Line styles

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Under bowings comprises various playing techniques that allow for string instruments of the bow over the strings run. They are used for articulation and phrasing when creating melodies .

Historical development

The techniques and terms of modern string technique that are common today, beginning in the late 18th century, became particularly pronounced during the 19th century. The prerequisite was the development of the modern bow by François Tourte in the decades before 1800. In the previously common bow, the rod was bent outwards and made of relatively soft wood. The result was a low tension in the bow hair, which did not allow a sudden start (today's Martelé or the consonant approach ); every note began with a certain softness. Tourte developed the inwardly curved bow made of pernambuco wood , the rod of which is much harder and therefore allows the hair of the bow to be more tensioned. The tour bow transfers the playing actions, especially changes in pressure of the right index finger, much more directly to the strings.

The theorists of the 18th, and even more so those of the 17th century, left only very few and comparatively imprecise descriptions of stroke techniques. Both the terminology and the symbols used in the musical texts themselves were inconsistent, and the authors were often more interested in the theoretical system than in the representation of reality. It was not until the 19th century, with an abundance of educational and theoretical statements, that a certain conceptual rigor was found. However, the terms used are in no way clear; To this day, there is only agreement among strings about a basic repertoire of names for different types of stroke.


The traditional repertoire of line types was therefore developed primarily for the needs of 19th century music ; as far as perceived at all, older music has been fitted into the interpretations of the music that was current at the time. The usual terminology only applies to the instruments of the violin family ( violin , viola , cello and, with some restrictions, double bass ); other string instruments, especially viols , are initially not included. In any case, the overhand grip is assumed, in which the fingers lie on the bar from above and the thumb supports it from below.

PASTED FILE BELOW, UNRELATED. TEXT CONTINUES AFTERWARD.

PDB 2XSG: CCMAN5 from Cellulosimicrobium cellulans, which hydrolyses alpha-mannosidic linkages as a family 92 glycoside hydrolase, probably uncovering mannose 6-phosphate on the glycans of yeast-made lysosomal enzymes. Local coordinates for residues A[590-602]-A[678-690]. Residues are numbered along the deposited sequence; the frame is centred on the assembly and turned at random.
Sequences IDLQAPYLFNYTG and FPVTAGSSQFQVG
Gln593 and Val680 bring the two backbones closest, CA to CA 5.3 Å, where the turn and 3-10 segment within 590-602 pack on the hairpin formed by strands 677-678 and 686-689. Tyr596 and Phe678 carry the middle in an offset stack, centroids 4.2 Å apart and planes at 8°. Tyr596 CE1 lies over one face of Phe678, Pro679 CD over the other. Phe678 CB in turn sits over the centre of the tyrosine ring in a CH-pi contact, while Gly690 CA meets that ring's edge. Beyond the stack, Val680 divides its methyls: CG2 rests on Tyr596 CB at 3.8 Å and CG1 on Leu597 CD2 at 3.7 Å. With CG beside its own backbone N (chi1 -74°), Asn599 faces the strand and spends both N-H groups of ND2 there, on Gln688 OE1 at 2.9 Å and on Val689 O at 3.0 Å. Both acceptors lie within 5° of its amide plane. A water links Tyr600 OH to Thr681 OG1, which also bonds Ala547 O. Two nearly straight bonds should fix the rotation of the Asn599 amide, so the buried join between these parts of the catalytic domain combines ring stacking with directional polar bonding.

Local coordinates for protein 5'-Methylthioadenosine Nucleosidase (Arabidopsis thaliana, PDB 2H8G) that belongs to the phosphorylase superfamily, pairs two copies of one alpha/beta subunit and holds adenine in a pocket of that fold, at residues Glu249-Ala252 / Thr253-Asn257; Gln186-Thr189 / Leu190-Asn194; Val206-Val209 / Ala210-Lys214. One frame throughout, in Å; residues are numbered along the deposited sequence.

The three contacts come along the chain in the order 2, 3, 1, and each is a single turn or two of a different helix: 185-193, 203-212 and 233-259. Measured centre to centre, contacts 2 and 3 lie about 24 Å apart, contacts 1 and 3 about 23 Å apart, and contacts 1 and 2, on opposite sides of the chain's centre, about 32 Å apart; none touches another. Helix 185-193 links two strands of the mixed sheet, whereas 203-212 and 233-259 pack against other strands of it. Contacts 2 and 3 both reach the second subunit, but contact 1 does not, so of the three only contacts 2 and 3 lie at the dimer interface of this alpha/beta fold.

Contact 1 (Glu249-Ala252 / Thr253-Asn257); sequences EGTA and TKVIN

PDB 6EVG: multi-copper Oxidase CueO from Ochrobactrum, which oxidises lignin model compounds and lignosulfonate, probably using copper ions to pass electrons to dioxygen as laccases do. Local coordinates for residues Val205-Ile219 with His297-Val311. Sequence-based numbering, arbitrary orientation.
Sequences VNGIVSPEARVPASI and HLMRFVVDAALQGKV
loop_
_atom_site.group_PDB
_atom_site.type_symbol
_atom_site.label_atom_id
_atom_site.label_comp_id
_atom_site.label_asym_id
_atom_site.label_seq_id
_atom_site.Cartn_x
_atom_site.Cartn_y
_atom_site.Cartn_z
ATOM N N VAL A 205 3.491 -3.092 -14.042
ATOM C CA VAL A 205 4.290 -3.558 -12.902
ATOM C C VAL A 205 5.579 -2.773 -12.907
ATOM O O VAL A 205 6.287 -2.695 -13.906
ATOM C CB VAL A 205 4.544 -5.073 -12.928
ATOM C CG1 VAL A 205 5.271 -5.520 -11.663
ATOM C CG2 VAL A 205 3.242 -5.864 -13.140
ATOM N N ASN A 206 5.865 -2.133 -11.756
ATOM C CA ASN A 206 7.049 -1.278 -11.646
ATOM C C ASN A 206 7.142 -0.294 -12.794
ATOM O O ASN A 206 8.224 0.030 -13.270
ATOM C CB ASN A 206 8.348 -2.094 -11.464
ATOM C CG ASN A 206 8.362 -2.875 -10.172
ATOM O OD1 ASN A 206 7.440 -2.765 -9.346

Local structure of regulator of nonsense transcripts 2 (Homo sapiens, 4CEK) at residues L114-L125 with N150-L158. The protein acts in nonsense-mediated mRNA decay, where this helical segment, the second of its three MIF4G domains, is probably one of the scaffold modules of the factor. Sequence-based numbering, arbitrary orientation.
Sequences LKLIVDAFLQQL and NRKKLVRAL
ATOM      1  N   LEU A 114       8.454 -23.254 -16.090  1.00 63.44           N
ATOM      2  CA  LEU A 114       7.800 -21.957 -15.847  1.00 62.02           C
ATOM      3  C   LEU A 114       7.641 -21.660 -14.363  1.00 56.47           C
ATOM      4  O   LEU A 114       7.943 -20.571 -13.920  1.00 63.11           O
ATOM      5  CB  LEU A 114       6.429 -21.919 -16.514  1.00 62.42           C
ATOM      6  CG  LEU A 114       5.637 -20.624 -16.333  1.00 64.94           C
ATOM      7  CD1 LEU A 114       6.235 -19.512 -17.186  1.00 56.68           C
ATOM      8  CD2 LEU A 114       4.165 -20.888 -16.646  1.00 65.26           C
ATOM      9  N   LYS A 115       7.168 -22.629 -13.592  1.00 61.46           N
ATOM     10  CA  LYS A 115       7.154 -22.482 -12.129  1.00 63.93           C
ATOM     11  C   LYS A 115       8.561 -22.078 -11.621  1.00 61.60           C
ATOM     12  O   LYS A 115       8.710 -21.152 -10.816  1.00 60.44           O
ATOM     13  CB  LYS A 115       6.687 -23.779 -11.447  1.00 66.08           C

Line types in detail


Johann Sebastian Bach , page from Anna Magdalena Bach's copy of the cello suites . Détaché and legato were the most important line types of the late Baroque. The decisions about legato play were largely left to the player; Legato slurs are accordingly inconsistent and sometimes ambiguous.

"Détaché" (fr. "Separated") was synonymous in the 18th century with "staccato", but today, referred that in each note a line change takes place (ie. Between off and on dash is iridescent). The soft, so gradually unfolding tone of the baroque bow creates a clearly audible pause when the bow is changed. For the 18th century, “détaché” is therefore often equated with the (modern) expression “ non legato ”. In the course of the 19th century, on the other hand, the ideal of the inaudible connection of lines made possible by the Tourte bow developed, so that at least in theory the détaché approximates the legato. However, all authors differentiate between various forms of détaché, depending on the length of the pauses and the development of the tones themselves (swelling, swelling, hard or soft, etc.). Most common today, however, is détaché for short notes, including runs - although of course there are also long notes in which there is a change between up and down after each note.